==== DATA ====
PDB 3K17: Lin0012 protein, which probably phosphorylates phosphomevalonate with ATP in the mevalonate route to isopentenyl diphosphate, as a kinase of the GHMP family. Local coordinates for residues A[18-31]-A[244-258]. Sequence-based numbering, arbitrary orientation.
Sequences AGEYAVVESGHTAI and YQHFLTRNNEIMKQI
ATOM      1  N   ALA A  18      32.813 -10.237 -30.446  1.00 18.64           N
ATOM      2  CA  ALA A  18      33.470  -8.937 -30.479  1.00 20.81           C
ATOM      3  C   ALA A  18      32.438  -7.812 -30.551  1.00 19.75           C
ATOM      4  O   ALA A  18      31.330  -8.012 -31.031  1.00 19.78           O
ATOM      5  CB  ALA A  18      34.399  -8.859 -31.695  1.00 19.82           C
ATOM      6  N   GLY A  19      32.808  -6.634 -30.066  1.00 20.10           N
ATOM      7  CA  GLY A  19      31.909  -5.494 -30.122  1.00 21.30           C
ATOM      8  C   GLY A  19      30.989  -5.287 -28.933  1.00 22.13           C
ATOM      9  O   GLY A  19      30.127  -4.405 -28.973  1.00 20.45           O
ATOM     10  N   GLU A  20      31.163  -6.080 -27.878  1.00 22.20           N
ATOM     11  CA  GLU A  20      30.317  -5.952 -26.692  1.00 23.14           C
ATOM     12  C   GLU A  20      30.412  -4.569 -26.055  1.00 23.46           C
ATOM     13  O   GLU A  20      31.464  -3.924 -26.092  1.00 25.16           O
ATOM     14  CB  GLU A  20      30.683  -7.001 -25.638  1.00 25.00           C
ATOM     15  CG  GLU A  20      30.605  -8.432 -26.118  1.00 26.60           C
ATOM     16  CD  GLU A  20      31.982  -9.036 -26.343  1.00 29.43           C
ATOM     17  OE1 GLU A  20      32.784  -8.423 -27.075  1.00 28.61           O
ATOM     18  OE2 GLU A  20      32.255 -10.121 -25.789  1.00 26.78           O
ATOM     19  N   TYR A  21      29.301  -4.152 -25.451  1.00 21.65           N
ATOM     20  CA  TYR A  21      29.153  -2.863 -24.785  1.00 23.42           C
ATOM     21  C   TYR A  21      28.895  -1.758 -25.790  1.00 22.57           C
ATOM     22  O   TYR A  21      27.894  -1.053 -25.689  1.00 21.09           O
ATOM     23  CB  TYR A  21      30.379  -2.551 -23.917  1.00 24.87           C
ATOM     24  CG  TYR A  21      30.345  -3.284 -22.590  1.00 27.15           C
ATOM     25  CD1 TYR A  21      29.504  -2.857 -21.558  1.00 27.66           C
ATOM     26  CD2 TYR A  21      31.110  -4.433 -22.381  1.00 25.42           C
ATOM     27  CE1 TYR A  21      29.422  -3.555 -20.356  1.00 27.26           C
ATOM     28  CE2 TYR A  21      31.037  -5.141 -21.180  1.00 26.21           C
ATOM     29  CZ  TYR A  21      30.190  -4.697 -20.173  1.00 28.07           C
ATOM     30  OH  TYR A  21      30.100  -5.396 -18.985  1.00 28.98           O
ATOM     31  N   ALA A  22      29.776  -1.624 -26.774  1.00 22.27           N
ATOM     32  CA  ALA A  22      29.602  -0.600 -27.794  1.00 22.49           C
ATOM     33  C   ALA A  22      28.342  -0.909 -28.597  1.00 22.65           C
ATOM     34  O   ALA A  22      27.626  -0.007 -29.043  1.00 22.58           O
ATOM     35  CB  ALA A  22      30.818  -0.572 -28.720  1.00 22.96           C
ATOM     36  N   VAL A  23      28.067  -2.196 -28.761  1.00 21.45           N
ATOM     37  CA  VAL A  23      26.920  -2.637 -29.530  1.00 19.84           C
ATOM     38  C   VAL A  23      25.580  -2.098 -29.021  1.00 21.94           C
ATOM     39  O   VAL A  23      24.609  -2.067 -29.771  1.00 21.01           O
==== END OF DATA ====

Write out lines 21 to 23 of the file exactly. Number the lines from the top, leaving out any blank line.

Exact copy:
ATOM     19  N   TYR A  21      29.301  -4.152 -25.451  1.00 21.65           N
ATOM     20  CA  TYR A  21      29.153  -2.863 -24.785  1.00 23.42           C
ATOM     21  C   TYR A  21      28.895  -1.758 -25.790  1.00 22.57           C